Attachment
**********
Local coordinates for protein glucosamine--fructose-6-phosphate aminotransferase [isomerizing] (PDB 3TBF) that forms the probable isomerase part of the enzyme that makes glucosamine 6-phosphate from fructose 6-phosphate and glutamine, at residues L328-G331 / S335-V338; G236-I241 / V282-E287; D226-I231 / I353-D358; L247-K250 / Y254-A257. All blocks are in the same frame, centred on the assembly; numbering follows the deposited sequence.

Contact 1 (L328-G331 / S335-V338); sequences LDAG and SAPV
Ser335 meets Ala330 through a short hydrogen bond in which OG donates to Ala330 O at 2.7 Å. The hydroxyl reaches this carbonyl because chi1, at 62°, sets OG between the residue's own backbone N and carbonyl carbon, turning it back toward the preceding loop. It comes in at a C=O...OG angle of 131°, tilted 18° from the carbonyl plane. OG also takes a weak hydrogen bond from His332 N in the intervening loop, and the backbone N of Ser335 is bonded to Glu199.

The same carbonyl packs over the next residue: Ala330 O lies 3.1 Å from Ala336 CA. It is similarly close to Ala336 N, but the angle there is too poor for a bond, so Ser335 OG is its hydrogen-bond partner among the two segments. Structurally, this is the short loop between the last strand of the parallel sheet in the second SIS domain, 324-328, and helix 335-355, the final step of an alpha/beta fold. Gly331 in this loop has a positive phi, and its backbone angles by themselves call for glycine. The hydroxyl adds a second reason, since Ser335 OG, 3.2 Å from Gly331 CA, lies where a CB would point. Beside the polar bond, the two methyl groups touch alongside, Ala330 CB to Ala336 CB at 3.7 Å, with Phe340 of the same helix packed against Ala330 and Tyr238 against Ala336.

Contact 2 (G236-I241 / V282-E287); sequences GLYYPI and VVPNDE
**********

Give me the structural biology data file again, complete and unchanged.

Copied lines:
Local coordinates for protein glucosamine--fructose-6-phosphate aminotransferase [isomerizing] (PDB 3TBF) that forms the probable isomerase part of the enzyme that makes glucosamine 6-phosphate from fructose 6-phosphate and glutamine, at residues L328-G331 / S335-V338; G236-I241 / V282-E287; D226-I231 / I353-D358; L247-K250 / Y254-A257. All blocks are in the same frame, centred on the assembly; numbering follows the deposited sequence.

Contact 1 (L328-G331 / S335-V338); sequences LDAG and SAPV
Ser335 meets Ala330 through a short hydrogen bond in which OG donates to Ala330 O at 2.7 Å. The hydroxyl reaches this carbonyl because chi1, at 62°, sets OG between the residue's own backbone N and carbonyl carbon, turning it back toward the preceding loop. It comes in at a C=O...OG angle of 131°, tilted 18° from the carbonyl plane. OG also takes a weak hydrogen bond from His332 N in the intervening loop, and the backbone N of Ser335 is bonded to Glu199.

The same carbonyl packs over the next residue: Ala330 O lies 3.1 Å from Ala336 CA. It is similarly close to Ala336 N, but the angle there is too poor for a bond, so Ser335 OG is its hydrogen-bond partner among the two segments. Structurally, this is the short loop between the last strand of the parallel sheet in the second SIS domain, 324-328, and helix 335-355, the final step of an alpha/beta fold. Gly331 in this loop has a positive phi, and its backbone angles by themselves call for glycine. The hydroxyl adds a second reason, since Ser335 OG, 3.2 Å from Gly331 CA, lies where a CB would point. Beside the polar bond, the two methyl groups touch alongside, Ala330 CB to Ala336 CB at 3.7 Å, with Phe340 of the same helix packed against Ala330 and Tyr238 against Ala336.

Contact 2 (G236-I241 / V282-E287); sequences GLYYPI and VVPNDE